The net result is that at this moment, 40% of cabinet appointments are communists.

Add to this Zuma’s dodgy ethics and threats to his personal future and it is clear that he has latched on to what cognitive backing he could find outside of his web of patronage. His relationship with the SACP is thus a symbiotic one - a case of any port in a storm. His preferred ideology, if indeed he has one at all, is subservient to his need for political survival and staying out of jail.

In practical terms to the citizenry – in other words as far as you and I are concerned – the NDR means a lot more.

The notion aims to control all the levers of public life – from government itself to education, the economy, parastatals etc. In a nutshell its aim is to have South Africa run as a state corporation by its political elite.

The irrationality of this – since it is in conflict with the institution of democracy, and has no legitimacy in an otherwise post communist world – is plain to see from routine government utterances and stated policy intentions. It is also subject to populist splinter groupings creating mayhem for the purpose of self anointment and drawing attention to themselves.

Examples of the former include sporting quotas, BBEEE “scorecards”, racial preferencing (always Black) - all of which are coercive, racially driven and carry costs to the economy and society. Such costs find expression not only as cost inflation, but in falling productivity, unemployment, declining education standards, lower living standards (think electricity outages and factory down time) and virtually any avenue of life one can think of.

An example of the latter would be the “Rhodes Must Fall” campaign where disruptive behavior purports to promote “transformation”, but - yet again – has no articulated goal. No one is let in on the secret of what “transformation’s” goals are; they have been dreamt up by a disenchanted someone in quest of attention.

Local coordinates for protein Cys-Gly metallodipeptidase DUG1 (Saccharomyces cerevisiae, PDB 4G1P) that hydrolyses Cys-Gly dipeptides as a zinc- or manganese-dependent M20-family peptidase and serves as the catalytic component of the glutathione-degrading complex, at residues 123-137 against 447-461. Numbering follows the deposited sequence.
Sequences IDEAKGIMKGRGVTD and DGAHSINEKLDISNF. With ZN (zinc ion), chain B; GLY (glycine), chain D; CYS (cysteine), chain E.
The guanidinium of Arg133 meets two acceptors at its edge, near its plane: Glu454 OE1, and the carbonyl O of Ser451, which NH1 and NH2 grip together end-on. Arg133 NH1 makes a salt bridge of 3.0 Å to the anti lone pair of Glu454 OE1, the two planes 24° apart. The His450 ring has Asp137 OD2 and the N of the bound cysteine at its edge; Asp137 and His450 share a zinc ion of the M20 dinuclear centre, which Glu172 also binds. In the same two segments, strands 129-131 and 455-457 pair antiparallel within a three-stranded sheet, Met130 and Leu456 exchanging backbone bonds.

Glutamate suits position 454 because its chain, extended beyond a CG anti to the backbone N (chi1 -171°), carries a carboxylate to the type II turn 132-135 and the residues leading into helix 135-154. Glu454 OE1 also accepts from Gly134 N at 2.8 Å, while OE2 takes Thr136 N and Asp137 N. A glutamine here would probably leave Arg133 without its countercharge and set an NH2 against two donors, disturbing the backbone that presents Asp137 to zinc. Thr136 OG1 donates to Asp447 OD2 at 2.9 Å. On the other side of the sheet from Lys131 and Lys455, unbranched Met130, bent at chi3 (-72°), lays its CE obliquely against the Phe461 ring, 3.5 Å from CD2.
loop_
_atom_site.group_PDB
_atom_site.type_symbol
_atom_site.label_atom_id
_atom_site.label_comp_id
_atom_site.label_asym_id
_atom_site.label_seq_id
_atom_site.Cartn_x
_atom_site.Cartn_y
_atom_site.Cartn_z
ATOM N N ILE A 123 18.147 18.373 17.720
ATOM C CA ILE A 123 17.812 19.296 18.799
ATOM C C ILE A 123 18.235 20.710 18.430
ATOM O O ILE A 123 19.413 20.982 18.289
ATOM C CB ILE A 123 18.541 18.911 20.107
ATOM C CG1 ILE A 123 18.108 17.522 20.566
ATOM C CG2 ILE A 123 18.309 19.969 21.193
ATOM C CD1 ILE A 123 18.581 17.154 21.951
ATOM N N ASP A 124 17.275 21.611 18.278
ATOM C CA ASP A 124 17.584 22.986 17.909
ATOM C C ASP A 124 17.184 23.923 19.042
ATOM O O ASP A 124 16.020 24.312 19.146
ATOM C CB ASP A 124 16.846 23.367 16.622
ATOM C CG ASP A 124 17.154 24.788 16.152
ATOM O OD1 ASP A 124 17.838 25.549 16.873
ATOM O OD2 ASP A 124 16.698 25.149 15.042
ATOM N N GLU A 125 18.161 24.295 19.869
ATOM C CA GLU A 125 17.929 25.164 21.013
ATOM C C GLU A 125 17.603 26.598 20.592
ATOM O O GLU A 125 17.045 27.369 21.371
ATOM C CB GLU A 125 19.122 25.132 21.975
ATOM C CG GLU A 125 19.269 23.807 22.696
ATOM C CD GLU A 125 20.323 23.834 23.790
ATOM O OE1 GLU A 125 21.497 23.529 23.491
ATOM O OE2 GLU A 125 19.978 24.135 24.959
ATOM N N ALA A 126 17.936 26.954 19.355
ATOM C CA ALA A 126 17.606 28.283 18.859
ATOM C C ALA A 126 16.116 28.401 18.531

In practice the “transformation” initiative is in place to inhibit debate and stifle free speech. It serves as a tool for coercion. True transformation implies a shift from one state of affairs to another and it is impossible to imagine what the removal of a statue could achieve.

Indeed, it is only once one recognizes the ultimate and sinister objectives of the NDR that one can understand the transformation motive at all. It is there to steer socio-economic forces along a channel in which the self anointed call the shots and the individuals’ liberty becomes eroded and may ultimately be abandoned.

Professor Thomas Sowell, author, economist and senior fellow at the Hoover Institution, Stanford University, understands the dynamics and dangers of politically driven “transformation”. He sees the imposition of the will of some (in most countries, a minority who think they know better than others – but in this country a majority who know very little about anything) in the name of transformation, as a danger to the sovereignty of the individual, personal freedom and ultimately – to democracy.

In fact he dismisses those supporting the notions of transformation, “social justice” and affirmative action as vainglorious and self absorbed - and quotes TS Elliott’s words: “Half the harm that is done in this world is due to people who want to feel important. They don't mean to do harm-- but the harm does not interest them. Or they do not see it, or they justify it because they are absorbed in the endless struggle to think well of themselves.”

In Sowells’s words, “there are no solutions, only trade-offs” – so next time we are exposed to the transformation mantra, let us bring to mind its costs and look with grave suspicion at those promoting it.

For – even if they are not on the take - they think they have the answers because of their sense of importance and social fulfilment regardless of the price others are called on to pay. In South Africa’s case though those felonies bring forth rewards even more abundantly because the ethical register of those in office amounts to a blank cheque - and the longer they stay in office, the richer they get.

And the poor – constrained by a coercive dearth of resources – will remain poor.